Originally Published: April 5, 2010 10:39 p.m.
Congress residents filled Superior Court Judge David Mackey's courtroom Monday afternoon to hear oral arguments on a motion to dismiss a lawsuit filed by the Congress Elementary School District against four community members.
The purpose of the lawsuit is to prevent the four women from requesting public records, suing the district or complaining to outside agencies about the district.
Judge Mackey took the motion to deny under advisement and said he would "issue a ruling as soon as I am able to do so."
Goldwater Institute Litigation Director Clint Bolick argued that the women have the legal right to request public documents.
Congress School District Attorney Franklin Hoover argued that the public records requests submitted by the women had become so overwhelming and time consuming that they reached the point of harassment.
What caused the division between school officials and community members?
Congress teachers attending the hearing said the number of public records requests became so great that they "interfered with education. That is unacceptable."
Teacher Cindy Rodriquez said it started when the district began talking about school uniforms.
However, they said the requests soon reached a level where district staff members were overwhelmed by the "sheer volume and timelines of the public records request."
Defendant Jean Warren said the situation started "when the school district thinks it doesn't have to follow the rules."
Warren said the conflict started in January with a request for a school board agenda and backup information for consent agenda items.
"They said they were too busy. This is mostly about minutes and agendas, and for them to have to follow the rules," Warren said.
She alleged the consent agenda would include one voucher that would pay 10 to 20 vendors with no information about how much the district was paying each vendor.
Bolick based his argument to dismiss the lawsuit on the defendant's right to request public records, no matter the volume or number of those requests.
He noted that the school district's lawsuit "is the first of its kind anywhere in the United States."
Bolick told the judge that the school district's case "does not allege any request outside of the (Arizona) public records law. There is nothing in the law that states a limit to the volume of requests."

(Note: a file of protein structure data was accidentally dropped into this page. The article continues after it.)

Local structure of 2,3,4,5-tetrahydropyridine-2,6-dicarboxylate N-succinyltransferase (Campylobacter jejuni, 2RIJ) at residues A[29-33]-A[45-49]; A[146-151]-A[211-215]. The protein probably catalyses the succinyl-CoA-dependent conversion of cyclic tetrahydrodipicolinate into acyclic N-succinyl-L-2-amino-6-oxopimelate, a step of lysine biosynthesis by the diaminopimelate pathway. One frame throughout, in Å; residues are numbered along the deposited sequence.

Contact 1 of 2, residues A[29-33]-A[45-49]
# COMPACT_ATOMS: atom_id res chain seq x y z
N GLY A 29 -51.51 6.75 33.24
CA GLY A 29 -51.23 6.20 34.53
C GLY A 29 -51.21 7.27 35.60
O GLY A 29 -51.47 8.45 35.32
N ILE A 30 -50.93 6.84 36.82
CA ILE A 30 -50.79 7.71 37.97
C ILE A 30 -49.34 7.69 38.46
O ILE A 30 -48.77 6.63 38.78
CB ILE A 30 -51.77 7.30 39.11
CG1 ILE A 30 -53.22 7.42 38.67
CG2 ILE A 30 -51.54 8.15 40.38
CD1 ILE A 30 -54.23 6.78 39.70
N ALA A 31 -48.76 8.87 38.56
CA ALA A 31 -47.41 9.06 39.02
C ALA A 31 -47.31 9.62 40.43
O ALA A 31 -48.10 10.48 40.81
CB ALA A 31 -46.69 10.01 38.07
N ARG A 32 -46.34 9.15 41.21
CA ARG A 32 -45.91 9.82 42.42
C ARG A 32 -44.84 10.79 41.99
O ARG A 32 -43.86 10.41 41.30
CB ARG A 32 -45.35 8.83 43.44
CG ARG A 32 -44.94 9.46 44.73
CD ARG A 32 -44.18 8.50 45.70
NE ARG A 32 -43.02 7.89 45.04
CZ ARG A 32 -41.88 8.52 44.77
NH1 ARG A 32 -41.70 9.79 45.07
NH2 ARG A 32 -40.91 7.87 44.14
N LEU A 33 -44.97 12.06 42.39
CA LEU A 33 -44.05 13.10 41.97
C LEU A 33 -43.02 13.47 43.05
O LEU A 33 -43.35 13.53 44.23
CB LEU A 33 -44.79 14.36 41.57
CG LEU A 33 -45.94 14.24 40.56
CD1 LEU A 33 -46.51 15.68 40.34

According to Bolick, the school board is "not frustrated by the number of requests, but by the public records law. They need to seek a solution in the Legislature."
Bolick summed up his argument by saying, "this lawsuit is a farce."
Hoover argued that frivolous and harassing public records requests are "not constitutionally protected and can be petitioned to the court."
Judge Mackey asked if Hoover was asking him to "rewrite Arizona's public records laws."
"Not at all," said Hoover. "The Arizona Supreme Court has ruled that unwieldy and harassing requests can be denied."
Hoover said the school district is seeking "injunctive relief to prevent the defendants from submitting public records requests without leave of the court. The plaintiff's position is simple. The defendants have been using public records requests to annoy employees of the school district."
Hoover asked, "At what point do the requests cross the line of statutory rights and interfere with the operation of the school? We would ask the court to deny the motion to dismiss and set a date for a preliminary hearing on the injunction."
According to the lawsuit, the defendants filed more than 100 public records requests, more than 10 complaints with the Arizona Department of Education, the county sheriff, the fire marshal, the state ombudsman and the attorney general.
Hoover said the school district is not asking the court to rule that the defendants could not "submit any further requests, but to prevent requests unless approved by the court, or court-appointed third party."